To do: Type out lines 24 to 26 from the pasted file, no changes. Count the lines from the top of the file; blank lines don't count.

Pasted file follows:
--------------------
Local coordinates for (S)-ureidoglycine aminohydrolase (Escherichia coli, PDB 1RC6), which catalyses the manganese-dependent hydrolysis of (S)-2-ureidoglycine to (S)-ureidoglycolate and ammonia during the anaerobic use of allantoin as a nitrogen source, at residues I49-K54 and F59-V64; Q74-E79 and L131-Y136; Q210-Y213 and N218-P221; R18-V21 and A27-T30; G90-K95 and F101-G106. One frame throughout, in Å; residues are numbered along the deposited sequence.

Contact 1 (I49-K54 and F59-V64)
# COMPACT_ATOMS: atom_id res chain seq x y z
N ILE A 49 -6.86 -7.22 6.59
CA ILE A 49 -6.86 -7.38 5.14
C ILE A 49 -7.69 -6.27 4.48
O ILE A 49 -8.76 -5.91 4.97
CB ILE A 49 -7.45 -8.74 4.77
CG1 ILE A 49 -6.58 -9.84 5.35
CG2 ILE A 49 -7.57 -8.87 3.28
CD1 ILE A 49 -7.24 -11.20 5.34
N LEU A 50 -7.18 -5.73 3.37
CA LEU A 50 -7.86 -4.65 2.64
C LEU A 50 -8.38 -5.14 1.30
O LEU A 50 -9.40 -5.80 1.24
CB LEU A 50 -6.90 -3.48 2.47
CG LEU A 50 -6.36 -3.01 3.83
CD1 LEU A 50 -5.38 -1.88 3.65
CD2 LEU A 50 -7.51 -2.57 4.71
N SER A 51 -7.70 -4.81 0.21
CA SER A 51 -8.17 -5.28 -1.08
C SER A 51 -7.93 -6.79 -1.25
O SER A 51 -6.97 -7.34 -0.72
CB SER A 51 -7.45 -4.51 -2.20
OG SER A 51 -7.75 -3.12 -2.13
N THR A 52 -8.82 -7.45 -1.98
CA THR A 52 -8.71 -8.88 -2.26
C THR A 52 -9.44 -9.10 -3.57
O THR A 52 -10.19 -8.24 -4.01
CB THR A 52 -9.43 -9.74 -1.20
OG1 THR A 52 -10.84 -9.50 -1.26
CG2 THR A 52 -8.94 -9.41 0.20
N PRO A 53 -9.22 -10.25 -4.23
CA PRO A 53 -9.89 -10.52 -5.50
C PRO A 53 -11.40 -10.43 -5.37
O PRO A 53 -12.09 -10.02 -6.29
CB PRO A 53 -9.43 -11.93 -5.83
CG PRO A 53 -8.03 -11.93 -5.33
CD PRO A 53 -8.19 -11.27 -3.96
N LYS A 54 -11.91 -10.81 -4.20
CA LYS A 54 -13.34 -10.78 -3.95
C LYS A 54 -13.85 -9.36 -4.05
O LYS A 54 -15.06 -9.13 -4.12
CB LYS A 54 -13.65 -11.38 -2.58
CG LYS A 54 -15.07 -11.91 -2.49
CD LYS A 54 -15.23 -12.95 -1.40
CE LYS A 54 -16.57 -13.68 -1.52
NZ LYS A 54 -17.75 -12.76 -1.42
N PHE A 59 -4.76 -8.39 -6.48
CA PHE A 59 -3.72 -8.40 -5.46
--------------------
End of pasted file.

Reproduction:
CB SER A 51 -7.45 -4.51 -2.20
OG SER A 51 -7.75 -3.12 -2.13
N THR A 52 -8.82 -7.45 -1.98